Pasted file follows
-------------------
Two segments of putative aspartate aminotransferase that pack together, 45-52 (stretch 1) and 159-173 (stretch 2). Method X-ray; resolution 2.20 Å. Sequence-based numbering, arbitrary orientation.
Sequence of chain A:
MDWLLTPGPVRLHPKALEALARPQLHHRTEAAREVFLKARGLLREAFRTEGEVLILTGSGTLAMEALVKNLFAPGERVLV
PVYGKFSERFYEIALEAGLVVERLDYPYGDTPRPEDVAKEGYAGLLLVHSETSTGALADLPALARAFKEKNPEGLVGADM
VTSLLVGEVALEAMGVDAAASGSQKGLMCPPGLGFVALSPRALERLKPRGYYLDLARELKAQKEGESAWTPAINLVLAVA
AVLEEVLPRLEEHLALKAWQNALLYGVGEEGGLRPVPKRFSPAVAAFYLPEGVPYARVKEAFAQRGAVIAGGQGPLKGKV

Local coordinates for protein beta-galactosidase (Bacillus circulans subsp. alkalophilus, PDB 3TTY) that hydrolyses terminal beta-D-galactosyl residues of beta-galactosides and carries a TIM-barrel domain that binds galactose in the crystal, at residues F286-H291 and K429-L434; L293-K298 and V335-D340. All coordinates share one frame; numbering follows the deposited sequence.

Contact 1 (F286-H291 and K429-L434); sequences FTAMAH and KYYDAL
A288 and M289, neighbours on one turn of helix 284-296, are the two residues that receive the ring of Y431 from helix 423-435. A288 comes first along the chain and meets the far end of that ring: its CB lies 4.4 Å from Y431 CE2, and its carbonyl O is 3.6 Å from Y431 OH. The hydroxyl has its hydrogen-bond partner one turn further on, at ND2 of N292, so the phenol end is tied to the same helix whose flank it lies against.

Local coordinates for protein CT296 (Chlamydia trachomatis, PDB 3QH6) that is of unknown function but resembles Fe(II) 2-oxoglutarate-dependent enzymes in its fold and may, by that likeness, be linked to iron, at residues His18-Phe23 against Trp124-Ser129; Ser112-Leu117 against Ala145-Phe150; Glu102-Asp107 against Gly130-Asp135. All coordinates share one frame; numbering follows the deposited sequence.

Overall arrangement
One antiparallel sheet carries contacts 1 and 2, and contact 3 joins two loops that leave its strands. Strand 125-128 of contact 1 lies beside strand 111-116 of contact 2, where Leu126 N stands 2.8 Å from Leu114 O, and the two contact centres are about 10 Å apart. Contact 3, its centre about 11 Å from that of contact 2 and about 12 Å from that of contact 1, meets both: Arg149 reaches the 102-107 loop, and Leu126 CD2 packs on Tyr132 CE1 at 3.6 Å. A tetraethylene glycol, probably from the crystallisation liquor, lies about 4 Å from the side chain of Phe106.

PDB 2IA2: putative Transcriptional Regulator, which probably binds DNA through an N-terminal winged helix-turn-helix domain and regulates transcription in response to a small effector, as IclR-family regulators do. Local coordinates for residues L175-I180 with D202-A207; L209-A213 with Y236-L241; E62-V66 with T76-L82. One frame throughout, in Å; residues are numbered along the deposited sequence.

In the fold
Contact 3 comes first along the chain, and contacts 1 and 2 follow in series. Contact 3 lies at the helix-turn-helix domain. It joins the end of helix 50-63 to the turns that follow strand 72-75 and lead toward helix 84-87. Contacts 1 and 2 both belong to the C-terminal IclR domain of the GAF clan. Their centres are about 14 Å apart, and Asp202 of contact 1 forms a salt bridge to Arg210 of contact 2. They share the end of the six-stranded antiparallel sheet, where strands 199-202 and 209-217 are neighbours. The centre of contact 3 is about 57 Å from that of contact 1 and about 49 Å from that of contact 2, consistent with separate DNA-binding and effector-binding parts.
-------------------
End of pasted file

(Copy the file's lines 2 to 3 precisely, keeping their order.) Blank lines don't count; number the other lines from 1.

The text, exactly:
Sequence of chain A:
MDWLLTPGPVRLHPKALEALARPQLHHRTEAAREVFLKARGLLREAFRTEGEVLILTGSGTLAMEALVKNLFAPGERVLV